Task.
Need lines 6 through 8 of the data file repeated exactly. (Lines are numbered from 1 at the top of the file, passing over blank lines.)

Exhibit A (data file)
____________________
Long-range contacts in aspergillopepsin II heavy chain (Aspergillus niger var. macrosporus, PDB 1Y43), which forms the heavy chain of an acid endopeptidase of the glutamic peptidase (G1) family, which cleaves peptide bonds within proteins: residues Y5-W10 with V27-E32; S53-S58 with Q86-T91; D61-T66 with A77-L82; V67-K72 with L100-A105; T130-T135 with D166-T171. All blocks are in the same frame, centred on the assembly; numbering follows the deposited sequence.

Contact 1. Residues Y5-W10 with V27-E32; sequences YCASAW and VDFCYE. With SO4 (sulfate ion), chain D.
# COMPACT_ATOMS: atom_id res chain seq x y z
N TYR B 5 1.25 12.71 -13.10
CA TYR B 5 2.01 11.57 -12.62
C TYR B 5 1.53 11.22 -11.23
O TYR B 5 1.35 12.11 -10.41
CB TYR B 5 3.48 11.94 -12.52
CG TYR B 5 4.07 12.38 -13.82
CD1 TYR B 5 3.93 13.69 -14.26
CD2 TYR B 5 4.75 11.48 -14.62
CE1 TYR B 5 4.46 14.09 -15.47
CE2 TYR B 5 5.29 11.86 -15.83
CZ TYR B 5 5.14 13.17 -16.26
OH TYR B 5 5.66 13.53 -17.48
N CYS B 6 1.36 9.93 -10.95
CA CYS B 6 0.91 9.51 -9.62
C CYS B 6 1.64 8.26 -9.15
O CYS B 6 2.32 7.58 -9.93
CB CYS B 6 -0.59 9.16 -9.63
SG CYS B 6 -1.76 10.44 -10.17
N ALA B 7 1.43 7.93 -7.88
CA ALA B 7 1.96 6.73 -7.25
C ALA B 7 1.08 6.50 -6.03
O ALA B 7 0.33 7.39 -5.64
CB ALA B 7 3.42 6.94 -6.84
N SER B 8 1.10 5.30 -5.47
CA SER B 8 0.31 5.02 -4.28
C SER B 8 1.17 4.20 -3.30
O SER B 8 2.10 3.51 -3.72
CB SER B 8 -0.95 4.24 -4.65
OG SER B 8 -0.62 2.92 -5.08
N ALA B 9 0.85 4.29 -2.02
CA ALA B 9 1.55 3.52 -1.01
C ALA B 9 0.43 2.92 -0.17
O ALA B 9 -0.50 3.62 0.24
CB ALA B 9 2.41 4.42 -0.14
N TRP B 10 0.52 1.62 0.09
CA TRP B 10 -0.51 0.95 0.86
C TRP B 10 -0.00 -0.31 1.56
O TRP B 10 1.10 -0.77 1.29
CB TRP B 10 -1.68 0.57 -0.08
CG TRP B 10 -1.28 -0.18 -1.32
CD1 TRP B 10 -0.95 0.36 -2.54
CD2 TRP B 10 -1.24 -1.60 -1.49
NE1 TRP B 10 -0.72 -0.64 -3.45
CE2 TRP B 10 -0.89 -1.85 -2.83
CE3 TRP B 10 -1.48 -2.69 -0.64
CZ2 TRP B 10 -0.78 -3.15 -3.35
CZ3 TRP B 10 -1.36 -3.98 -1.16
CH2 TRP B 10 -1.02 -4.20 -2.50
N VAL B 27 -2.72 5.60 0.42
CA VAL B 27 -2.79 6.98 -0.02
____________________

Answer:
C TYR B 5 1.53 11.22 -11.23
O TYR B 5 1.35 12.11 -10.41
CB TYR B 5 3.48 11.94 -12.52